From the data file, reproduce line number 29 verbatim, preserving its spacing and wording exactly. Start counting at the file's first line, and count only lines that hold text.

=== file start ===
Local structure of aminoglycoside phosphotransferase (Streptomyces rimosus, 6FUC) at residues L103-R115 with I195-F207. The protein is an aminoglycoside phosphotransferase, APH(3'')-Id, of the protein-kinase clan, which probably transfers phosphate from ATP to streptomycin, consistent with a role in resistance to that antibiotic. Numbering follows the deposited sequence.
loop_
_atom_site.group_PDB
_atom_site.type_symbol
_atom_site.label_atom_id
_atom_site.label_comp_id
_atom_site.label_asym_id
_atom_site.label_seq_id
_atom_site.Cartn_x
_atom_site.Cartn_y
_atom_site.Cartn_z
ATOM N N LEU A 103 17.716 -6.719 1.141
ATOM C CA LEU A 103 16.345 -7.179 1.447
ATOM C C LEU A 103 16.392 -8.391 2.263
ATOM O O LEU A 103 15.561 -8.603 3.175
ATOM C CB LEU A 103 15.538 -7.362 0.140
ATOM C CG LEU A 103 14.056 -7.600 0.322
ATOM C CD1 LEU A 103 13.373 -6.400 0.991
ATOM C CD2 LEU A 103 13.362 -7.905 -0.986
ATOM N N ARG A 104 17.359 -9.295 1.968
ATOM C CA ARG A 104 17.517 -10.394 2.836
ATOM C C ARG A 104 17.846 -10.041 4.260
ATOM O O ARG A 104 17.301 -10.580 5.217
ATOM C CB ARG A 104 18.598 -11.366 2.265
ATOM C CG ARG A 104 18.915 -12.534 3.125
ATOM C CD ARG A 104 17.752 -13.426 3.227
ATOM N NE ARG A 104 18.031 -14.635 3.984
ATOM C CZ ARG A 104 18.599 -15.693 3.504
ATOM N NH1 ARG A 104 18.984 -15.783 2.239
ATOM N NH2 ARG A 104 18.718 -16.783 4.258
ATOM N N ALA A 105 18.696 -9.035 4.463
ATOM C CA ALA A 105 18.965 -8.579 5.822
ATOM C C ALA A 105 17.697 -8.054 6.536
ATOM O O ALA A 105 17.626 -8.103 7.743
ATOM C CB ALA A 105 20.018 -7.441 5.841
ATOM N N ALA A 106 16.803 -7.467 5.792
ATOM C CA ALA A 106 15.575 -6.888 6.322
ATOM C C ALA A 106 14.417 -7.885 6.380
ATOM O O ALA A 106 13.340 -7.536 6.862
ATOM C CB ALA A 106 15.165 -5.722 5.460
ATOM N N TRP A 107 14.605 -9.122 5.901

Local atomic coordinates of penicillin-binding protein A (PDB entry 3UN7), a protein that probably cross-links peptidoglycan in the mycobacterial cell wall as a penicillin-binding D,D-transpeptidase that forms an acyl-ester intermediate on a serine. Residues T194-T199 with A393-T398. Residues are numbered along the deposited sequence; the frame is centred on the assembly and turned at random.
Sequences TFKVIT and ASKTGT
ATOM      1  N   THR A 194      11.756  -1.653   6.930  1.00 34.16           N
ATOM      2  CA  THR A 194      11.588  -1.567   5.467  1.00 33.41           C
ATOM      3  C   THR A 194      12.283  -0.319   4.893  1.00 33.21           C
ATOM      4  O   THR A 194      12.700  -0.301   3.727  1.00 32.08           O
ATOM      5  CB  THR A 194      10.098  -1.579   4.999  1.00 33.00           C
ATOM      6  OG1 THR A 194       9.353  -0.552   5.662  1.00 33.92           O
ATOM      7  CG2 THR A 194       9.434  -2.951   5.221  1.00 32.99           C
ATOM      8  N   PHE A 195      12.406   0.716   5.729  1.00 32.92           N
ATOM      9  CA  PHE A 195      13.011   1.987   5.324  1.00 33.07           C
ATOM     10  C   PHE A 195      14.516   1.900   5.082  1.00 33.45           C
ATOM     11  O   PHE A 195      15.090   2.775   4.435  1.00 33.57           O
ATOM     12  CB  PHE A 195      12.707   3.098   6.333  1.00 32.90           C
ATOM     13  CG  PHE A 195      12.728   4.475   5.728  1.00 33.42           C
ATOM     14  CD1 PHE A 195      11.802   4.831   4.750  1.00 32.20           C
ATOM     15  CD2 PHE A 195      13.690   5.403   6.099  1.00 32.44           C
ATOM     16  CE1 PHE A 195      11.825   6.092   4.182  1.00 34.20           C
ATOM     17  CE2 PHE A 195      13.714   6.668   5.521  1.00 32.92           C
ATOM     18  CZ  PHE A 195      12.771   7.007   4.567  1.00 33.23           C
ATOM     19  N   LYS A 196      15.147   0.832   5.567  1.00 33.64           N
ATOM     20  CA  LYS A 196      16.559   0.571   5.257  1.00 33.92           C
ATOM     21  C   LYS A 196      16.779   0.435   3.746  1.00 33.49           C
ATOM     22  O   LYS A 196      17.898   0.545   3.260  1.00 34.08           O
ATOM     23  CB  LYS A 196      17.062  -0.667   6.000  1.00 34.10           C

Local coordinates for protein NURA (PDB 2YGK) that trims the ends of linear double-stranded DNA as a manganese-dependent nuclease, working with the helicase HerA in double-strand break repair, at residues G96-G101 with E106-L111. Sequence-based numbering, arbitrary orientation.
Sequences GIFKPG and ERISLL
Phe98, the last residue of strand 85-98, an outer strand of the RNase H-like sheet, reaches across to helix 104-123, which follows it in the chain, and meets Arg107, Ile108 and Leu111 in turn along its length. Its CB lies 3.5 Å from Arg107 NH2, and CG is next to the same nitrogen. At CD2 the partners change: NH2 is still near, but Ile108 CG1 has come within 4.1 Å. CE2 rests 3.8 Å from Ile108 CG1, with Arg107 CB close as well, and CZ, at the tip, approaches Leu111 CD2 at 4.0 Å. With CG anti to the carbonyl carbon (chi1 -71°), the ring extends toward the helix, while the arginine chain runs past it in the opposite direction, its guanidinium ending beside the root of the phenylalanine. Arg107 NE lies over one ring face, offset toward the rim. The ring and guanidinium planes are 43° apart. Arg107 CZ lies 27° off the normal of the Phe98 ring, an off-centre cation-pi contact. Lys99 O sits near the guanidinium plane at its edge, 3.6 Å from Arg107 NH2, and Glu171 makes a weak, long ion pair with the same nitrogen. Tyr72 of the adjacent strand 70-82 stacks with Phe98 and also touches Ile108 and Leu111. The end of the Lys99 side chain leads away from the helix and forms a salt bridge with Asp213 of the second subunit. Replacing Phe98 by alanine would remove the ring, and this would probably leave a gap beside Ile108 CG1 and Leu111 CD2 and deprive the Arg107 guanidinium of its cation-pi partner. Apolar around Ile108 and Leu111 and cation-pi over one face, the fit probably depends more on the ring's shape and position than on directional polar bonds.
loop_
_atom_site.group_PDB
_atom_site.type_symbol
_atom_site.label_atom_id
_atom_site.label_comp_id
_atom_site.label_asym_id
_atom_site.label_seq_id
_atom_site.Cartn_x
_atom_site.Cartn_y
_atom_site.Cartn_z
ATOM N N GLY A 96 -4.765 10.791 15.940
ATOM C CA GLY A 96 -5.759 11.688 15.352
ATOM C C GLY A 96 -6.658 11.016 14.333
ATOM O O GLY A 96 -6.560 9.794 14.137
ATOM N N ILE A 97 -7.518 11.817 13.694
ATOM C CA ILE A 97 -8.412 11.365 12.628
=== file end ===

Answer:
ATOM N NH1 ARG A 104 18.984 -15.783 2.239